Sunday, September 29, 2013

Suqqu (11) Wakagi 若樹 Review & Swatches

Indoors (No Flash)
Outdoors/With Flash
The swatches on this blog pushed me to buy "Wakagi" and I couldn't be happier. For the life of me though, I haven't been able replicate the colors she created through layering. In terms of formula, everything I said in this post, remains true. The colors are sheer yet pigmented, silky, buildable, blendable, and unique. The lasting power of Suqqu's formula is really impressive as well.

"Wakagi" is even more beautiful when layered and I've had a lot of fun experimenting with it. This palette is even more shimmery than "Ryoushun" so I prefer to mix this with some of my matte shades for a complete eye look. For that reason, I definitely reach for "Ryoushun" more but I really like them both. They both wear >8 hours with a primer without creasing (which makes Suqqu one of the longest-lasting shadow lines I've used).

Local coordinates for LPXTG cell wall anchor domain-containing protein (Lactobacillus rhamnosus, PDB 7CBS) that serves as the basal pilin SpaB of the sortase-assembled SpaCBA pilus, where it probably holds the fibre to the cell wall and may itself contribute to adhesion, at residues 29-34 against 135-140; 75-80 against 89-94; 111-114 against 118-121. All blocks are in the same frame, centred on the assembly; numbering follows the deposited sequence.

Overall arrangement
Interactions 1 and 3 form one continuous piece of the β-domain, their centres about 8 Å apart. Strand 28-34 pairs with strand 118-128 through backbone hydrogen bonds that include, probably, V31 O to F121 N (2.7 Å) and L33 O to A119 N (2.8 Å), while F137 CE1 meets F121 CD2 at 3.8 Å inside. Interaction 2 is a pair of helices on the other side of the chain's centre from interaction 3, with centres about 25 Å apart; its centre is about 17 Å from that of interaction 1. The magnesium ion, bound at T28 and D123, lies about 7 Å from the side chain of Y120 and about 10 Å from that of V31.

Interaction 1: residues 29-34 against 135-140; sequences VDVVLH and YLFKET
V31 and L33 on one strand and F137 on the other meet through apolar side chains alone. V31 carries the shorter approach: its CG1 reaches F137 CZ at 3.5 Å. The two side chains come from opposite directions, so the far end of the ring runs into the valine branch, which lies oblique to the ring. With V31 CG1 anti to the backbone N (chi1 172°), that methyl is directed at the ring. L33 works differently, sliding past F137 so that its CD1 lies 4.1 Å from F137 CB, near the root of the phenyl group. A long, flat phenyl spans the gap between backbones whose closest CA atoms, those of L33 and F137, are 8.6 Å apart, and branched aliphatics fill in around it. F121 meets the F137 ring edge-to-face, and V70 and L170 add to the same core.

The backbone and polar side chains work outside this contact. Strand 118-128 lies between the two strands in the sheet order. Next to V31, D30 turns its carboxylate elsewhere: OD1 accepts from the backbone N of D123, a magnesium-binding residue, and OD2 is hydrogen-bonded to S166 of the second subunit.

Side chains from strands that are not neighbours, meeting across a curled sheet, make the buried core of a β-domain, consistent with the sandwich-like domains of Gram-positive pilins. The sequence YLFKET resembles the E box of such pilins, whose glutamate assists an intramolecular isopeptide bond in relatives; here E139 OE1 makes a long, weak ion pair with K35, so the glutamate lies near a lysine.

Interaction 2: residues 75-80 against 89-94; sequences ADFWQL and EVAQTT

Shade I: A shimmery, sheer, slightly blue-tinged white.
Shade II: With Suqqu, the second shade almost always seems to be the most complex and it's true again. In the pan, this looks like your standard silver. In the sun or with flash though, it transforms into a very green-tinged/taupe/silver shimmer. It's also the most opaque from the quad and the a shade I frequently reach for as an allover lid color.
Shade III: This dark shade has a staining effect and will last all day. In the pan, it looks like a semi matte navy but when swatched in direct light you can see a fair amount of almost holographic shimmer and a slight green tinge.
Shade IV: It's my understanding that this is supposed to be a "base" shadow. It's a sheer color that to me, is very similar to the first shade, except for it doesn't have quite the same blue undertone.
I really like the formula of Suqqu's eyeshadows and wouldn't hesitate to purchase more in the future. The complexity of some of their shades is second to none and I completely understand why many people consider the formula Holy Grail (HG). Ultimately though, my favorite shadows are opaque, buttery, and largely matte. I find that I'm happiest with Suqqu's shadows when I only use them on the lid and inner corner than bring matte shades from other brands to complete the look.